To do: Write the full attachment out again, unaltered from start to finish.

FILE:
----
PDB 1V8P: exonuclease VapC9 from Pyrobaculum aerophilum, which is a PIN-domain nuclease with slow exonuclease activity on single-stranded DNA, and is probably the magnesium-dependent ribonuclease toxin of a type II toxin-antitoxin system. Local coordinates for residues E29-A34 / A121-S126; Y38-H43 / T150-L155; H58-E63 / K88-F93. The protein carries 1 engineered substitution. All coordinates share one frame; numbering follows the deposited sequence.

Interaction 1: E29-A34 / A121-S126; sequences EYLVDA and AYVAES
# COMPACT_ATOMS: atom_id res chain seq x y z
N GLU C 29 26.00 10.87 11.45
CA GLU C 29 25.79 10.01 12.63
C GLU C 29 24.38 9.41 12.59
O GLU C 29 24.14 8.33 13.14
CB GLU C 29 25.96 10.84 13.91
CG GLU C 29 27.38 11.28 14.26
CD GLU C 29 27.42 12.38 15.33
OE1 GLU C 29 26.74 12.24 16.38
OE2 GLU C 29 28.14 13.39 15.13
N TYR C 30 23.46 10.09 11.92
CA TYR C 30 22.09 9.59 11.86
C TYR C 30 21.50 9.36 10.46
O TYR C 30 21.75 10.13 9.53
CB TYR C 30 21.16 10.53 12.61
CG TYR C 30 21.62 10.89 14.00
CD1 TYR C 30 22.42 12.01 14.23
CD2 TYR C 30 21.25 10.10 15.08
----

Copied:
PDB 1V8P: exonuclease VapC9 from Pyrobaculum aerophilum, which is a PIN-domain nuclease with slow exonuclease activity on single-stranded DNA, and is probably the magnesium-dependent ribonuclease toxin of a type II toxin-antitoxin system. Local coordinates for residues E29-A34 / A121-S126; Y38-H43 / T150-L155; H58-E63 / K88-F93. The protein carries 1 engineered substitution. All coordinates share one frame; numbering follows the deposited sequence.

Interaction 1: E29-A34 / A121-S126; sequences EYLVDA and AYVAES
# COMPACT_ATOMS: atom_id res chain seq x y z
N GLU C 29 26.00 10.87 11.45
CA GLU C 29 25.79 10.01 12.63
C GLU C 29 24.38 9.41 12.59
O GLU C 29 24.14 8.33 13.14
CB GLU C 29 25.96 10.84 13.91
CG GLU C 29 27.38 11.28 14.26
CD GLU C 29 27.42 12.38 15.33
OE1 GLU C 29 26.74 12.24 16.38
OE2 GLU C 29 28.14 13.39 15.13
N TYR C 30 23.46 10.09 11.92
CA TYR C 30 22.09 9.59 11.86
C TYR C 30 21.50 9.36 10.46
O TYR C 30 21.75 10.13 9.53
CB TYR C 30 21.16 10.53 12.61
CG TYR C 30 21.62 10.89 14.00
CD1 TYR C 30 22.42 12.01 14.23
CD2 TYR C 30 21.25 10.10 15.08